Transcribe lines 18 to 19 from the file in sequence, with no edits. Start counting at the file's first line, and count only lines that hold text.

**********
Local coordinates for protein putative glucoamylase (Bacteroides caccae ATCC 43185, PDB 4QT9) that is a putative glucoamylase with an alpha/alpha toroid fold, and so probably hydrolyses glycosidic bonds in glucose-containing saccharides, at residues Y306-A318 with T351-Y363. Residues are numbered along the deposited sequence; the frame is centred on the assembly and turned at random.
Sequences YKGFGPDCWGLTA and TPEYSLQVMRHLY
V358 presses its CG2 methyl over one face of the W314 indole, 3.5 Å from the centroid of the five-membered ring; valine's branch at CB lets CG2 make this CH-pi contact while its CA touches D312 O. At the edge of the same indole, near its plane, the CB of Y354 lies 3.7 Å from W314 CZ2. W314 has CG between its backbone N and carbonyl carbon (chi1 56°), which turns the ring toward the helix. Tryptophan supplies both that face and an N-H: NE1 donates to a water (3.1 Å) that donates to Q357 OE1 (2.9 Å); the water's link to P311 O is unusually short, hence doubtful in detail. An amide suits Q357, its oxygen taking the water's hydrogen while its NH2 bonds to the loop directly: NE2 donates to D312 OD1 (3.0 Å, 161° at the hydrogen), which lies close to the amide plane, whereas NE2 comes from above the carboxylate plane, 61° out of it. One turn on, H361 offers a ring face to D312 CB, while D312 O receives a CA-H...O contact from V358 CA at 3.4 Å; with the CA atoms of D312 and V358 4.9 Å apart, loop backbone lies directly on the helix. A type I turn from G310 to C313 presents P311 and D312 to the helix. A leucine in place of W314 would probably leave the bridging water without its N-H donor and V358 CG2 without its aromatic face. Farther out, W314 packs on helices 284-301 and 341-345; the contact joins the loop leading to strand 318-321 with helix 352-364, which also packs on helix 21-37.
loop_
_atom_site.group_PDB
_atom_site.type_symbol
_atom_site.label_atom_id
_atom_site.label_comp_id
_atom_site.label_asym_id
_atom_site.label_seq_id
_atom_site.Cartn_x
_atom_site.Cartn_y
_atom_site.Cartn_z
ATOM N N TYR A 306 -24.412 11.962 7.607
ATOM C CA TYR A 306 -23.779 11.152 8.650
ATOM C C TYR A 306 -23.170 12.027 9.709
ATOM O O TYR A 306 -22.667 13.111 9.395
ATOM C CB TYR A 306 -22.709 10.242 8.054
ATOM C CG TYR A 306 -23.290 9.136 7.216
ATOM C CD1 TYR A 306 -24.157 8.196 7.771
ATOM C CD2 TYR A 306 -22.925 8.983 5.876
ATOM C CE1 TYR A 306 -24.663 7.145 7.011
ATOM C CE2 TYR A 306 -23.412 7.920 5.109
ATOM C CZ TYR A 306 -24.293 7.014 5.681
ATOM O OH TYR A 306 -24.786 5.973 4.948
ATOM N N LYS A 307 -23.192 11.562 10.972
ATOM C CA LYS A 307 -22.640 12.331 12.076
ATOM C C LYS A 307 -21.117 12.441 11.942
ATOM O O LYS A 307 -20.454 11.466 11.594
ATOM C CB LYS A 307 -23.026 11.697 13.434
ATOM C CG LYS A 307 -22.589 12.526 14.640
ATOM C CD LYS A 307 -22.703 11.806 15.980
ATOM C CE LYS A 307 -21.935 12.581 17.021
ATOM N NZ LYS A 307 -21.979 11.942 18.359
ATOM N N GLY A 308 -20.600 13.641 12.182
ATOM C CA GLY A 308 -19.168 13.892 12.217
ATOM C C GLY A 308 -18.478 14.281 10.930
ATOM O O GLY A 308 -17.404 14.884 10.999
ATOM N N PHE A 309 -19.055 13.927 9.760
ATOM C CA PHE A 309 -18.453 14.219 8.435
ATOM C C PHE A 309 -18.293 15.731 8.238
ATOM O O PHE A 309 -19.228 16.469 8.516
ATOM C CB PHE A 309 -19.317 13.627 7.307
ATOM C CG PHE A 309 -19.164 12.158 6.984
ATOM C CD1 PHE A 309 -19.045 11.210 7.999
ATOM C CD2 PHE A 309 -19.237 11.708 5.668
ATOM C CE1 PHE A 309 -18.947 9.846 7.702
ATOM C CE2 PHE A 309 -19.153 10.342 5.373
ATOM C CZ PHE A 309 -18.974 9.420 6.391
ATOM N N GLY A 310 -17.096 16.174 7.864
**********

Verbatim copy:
ATOM C CB TYR A 306 -22.709 10.242 8.054
ATOM C CG TYR A 306 -23.290 9.136 7.216